UAE's Gargash: Houthis must withdraw 'unconditionally' from Yemen's Hodeidah

Estimates show there are up to 3,000 Houthi fighters in the city

Emirati Foreign Minister Anwar Gargash speaks during a press conference in Dubai on June 18, 2018. The United Arab Emirates, part of a Saudi-led Arab military alliance in Yemen, warned Huthi rebels to withdraw from the key port city of Hodeida as coalition-backed government forces advance.
The "Hodeida port operation will continue unless rebels withdraw unconditionally,"  Gargash told a press conference in Dubai.
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Houthi rebels in Yemen must withdraw "unconditionally" from the key port city of Hodeidah, said the UAE’s Minister of State for Foreign Affairs Dr Anwar Gargash, as UN ceasefire efforts appeared to have fizzled on Monday.

The "Hodeida port operation will continue unless rebels withdraw unconditionally," he said during a press briefing in Dubai.

He added that the Arab coalition — which includes Saudi Arabia and the UAE — has kept the Hodeidah-Sanaa road "open for the Houthi militias to withdraw".

Dr Gargash said that estimates show there are up to 3,000 Houthi fighters in the city, and the operation aims to pressure the Houthis to withdraw from the city and avoid civilian casualties.

Dr Gargash also said that he hoped the UN would be able to convince the rebels to cede control of the port, which the Houthis have been using to smuggle Iran-supplied weapons into the country.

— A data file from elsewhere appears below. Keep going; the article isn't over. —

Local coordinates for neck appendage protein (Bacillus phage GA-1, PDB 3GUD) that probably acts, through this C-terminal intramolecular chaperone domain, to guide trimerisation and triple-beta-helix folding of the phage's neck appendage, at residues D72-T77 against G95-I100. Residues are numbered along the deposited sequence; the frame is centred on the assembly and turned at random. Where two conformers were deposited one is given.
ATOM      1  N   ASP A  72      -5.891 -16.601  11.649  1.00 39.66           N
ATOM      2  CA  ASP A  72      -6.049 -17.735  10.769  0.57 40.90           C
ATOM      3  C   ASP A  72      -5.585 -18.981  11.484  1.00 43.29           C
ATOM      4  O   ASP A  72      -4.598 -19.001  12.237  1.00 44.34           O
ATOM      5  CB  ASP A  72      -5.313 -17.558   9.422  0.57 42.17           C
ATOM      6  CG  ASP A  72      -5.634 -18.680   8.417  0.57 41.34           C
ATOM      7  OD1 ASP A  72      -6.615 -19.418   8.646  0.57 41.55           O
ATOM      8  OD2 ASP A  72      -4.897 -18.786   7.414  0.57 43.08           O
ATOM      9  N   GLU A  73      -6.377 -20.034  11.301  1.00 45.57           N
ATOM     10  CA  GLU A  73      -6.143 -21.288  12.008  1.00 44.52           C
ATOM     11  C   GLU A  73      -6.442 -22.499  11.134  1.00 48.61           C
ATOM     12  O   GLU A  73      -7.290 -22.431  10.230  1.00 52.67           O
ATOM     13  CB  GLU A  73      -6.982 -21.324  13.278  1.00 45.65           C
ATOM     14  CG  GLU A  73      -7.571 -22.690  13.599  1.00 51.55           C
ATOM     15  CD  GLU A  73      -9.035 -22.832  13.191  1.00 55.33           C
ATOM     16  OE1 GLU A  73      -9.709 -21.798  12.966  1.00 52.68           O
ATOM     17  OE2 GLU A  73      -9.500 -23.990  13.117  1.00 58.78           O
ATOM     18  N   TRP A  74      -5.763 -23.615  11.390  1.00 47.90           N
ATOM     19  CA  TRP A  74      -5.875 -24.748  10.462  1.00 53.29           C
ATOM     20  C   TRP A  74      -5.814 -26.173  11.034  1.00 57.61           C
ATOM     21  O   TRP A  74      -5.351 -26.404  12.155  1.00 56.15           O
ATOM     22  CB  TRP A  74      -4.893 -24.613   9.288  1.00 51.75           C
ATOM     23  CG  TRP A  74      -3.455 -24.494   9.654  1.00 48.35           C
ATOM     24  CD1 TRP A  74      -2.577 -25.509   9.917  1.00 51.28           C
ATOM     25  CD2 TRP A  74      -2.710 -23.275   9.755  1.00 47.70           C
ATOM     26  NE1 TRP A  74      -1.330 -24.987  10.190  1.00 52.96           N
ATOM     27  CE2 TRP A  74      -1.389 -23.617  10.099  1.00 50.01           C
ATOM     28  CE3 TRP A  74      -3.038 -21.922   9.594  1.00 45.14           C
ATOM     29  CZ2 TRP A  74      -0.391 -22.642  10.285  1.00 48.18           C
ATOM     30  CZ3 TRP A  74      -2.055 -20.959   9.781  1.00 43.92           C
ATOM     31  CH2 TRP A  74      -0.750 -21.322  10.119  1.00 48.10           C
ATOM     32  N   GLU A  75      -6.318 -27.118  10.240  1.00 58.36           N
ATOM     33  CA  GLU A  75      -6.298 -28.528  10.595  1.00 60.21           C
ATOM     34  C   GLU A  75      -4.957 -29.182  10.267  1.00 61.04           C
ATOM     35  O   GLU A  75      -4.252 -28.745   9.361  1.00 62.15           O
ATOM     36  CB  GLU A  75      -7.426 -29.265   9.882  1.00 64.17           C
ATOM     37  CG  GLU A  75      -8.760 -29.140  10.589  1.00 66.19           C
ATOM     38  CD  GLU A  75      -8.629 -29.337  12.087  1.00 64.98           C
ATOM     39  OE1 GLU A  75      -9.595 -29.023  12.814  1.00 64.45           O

The "Iranian fingerprint is all over these arms", he said. "We are still counting on the UN attempt to pull a rabbit out of a hat."

Read more: Yemen army shoots down Iran-made drone in Hodeidah

The UAE official said that the assault aims "to help the UN envoy [Martin Griffiths] in his last chance to convince the Houthis to withdraw unconditionally from the city and avoid any confrontation."

"If this does not happen, be assured we are determined to achieve our targets," he said. "This is not the time to negotiate."

Dr Gargash denied that French troops have been helping the Arab coalition to take Hodeidah, but said that France has offered to remove mines when it becomes necessary.

Yemen government troops and the Arab coalition launched an offensive on the city on Wednesday in an attempt to box the rebels into the Houthi-held capital of Sanaa, cut off their supply lines and force them to work on a political process. The coalition intervened in the way in 2015 at the request of Yemen's internationally-recognised government.

Mr Griffiths was due to brief the Security Council later on Monday after two days of talks in Sanaa, where he met with officials of the Iran-backed group.

Several rounds of UN-brokered talks between the rebels and the government have failed. The Houthis have repeatedly refused a proposal to hand over control of Hodeidah to the UN, while the Yemeni government fears their grip on the port will cut off the only lifeline for millions of Yemenis facing starvation.

About 8.4 million are in danger of famine, according to the World Health Organisation.